I've designed a simpler claw to save myself the headache of getting too carried away with figuring out a properly functioning, realistic mechanism before I can figure out how to get it moving around and grabbing. A simplified claw style also works a bit better with the more fun aesthetic I want to get out of this project.

The new claw design. After getting my test claw model and rig set up as a functioning Physics Asset in UE4, I decided to remodel it higher poly, with a revised scale for the new engine. 

This is my first time working with physically based shaders. The metal for the claw is basically a chrome - metallic, high specular, and low roughness. I painted the roughness map using Substance Painter to get smudges and little dings, scratches, and scuffs in the metal. They aren't highly noticeable from a distance because I didn't want it to be too prominent. Keeping the claw very reflective seems to give it a good 90's arcade feel. 

I also added in welding detail on the hinge extensions as a normal map -- a subtle detail, but all that matters is that I know it's there.

I have very little experience rigging, but this is my simple claw rig. Basically there is a joint at the very top of the claw, a center "null" joint (not weighted to anything, just an intersection), which branches into the joints that control the rotation of the three claw fingers (a, b, c.) 

The base is all one mesh, and each of the claws are one mesh, but for rigging I Mesh > Combined them all into one. I soft bound the joints to the mesh, but since it's mechanical, I paint weighted each part 100% to its respective joint, and 0% to everything else. This ensures there's no weird, organic bending happening. In order to help me select the individual mechanical parts for paint weighting, I selected the UVs on the UV layout, converted the selection to vertices, and flooded the value of those vertices with the paint weight value I needed.

The base is all one mesh, and each of the claws are one mesh, but for rigging I Mesh > Combined them all into one. I soft bound the joints to the mesh, but since it's mechanical, I paint weighted each part 100% to its respective joint, and 0% to everything else. This ensures there's no weird, organic bending happening. In order to help me select the individual mechanical parts for paint weighting, I selected the UVs on the UV layout, converted the selection to vertices, and flooded the value of those vertices with the paint weight value I needed.

 

 

I then exported this rig and its mesh as an FBX, and imported it to UE4 as a Skeletal Mesh. I created a Physics Asset of the Skeletal Mesh. The new PhAT editor in UE4 is much more intuitive to use, though it was nice to have the background of working with it in UDK. I set up the claw rig with bodies in UE4's PhAT Editor. I essentially needed each claw to be constrained like a hinge, swinging only on one axis.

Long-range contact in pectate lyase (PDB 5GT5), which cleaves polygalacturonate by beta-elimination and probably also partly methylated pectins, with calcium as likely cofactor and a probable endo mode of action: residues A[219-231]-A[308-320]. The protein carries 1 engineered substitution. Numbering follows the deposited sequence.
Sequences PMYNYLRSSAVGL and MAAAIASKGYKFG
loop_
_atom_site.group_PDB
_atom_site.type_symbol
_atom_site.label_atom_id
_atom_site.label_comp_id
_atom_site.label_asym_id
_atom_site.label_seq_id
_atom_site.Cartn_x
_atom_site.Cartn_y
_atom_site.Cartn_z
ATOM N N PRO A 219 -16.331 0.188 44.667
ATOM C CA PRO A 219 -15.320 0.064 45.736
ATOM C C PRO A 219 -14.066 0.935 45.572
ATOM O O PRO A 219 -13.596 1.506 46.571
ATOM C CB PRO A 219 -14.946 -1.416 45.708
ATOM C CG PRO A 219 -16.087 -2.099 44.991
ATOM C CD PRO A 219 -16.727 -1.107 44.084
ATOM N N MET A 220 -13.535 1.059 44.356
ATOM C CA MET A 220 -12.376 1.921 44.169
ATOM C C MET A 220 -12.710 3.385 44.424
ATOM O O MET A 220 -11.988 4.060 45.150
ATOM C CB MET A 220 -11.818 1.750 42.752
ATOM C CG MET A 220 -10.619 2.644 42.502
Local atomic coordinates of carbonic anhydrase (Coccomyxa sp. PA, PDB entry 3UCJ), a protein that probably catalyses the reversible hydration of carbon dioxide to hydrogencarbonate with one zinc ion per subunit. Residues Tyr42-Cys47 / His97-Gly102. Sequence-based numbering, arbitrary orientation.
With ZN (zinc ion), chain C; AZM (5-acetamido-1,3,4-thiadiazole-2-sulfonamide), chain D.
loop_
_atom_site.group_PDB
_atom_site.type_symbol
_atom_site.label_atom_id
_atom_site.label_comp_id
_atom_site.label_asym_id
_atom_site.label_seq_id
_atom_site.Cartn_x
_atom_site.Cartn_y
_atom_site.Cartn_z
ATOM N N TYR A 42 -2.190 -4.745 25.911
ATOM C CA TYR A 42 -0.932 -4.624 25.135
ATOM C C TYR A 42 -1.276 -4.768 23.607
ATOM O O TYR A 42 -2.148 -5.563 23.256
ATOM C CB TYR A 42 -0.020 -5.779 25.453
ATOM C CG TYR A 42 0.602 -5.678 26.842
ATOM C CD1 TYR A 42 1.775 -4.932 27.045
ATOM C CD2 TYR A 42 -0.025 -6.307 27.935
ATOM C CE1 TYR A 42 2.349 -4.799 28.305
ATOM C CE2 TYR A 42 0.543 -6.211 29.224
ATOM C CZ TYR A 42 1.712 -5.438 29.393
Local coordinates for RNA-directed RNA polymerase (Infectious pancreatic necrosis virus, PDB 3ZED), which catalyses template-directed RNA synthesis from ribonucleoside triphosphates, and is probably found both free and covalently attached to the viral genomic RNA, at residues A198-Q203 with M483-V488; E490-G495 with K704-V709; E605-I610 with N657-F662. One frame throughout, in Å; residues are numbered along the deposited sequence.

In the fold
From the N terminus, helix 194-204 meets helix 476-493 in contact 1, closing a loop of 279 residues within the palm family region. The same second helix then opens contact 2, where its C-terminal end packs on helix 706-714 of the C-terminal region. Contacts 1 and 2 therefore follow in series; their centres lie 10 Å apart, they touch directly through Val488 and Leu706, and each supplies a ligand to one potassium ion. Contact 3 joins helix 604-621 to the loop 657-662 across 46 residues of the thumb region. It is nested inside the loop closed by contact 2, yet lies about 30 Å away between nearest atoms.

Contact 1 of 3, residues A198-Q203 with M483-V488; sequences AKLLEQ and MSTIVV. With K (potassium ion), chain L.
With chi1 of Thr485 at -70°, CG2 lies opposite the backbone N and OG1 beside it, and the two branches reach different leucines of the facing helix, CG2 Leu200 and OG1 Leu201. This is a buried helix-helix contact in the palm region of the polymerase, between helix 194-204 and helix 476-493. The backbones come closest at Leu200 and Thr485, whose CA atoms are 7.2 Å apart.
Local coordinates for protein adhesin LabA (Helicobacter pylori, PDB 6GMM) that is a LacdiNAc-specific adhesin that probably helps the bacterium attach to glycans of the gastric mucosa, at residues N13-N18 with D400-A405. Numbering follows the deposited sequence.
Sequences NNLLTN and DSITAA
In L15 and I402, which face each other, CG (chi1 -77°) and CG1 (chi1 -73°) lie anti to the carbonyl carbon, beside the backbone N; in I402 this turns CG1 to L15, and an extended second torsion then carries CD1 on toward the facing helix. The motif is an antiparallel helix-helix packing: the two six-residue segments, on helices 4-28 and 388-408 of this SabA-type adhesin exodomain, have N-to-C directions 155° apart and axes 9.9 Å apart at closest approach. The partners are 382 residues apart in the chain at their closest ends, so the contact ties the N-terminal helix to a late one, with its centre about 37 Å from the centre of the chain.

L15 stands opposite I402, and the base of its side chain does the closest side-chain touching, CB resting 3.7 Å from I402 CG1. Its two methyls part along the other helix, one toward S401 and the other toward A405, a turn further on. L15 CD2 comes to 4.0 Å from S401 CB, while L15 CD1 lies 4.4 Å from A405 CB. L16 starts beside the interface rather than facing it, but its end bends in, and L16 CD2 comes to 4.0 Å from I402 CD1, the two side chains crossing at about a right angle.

I then exported this rig and its mesh as an FBX, and imported it to UE4 as a Skeletal Mesh. I created a Physics Asset of the Skeletal Mesh. The new PhAT editor in UE4 is much more intuitive to use, though it was nice to have the background of working with it in UDK. I set up the claw rig with bodies in UE4's PhAT Editor. I essentially needed each claw to be constrained like a hinge, swinging only on one axis. 

The overall look of the game has come a long way in the past week or two, and I'm pleased that it's starting to resemble my initial concept art. This is still a WIP and by no means final. There's lot more fixing and tweaking to do with the textures, shaders, and lighting. I'm still figuring out how to get the glass material set up to reflect the scene. I'd like for the glass material to have plenty of fingerprints and reflections of neon lights in the arcade. I also plan to have arcade machines to the left and right of it, with flickering light changes on the screens. At this point, I might keep the crane machine up against the wall, but I plan to come up with something visually interesting - either a fun wallpaper or posters, or both.

The approach I want to take for grabbing with the claws is to import animations for each of the claws that would move it in to its fullest extent, and combine that with a physics blend, so that the claw animation is stopped by physics forces when colliding with another object. This is the next hurdle I'll be focusing on in the coming weeks, which is why you see the claws not yet properly functioning in the picture. 

Video to come shortly!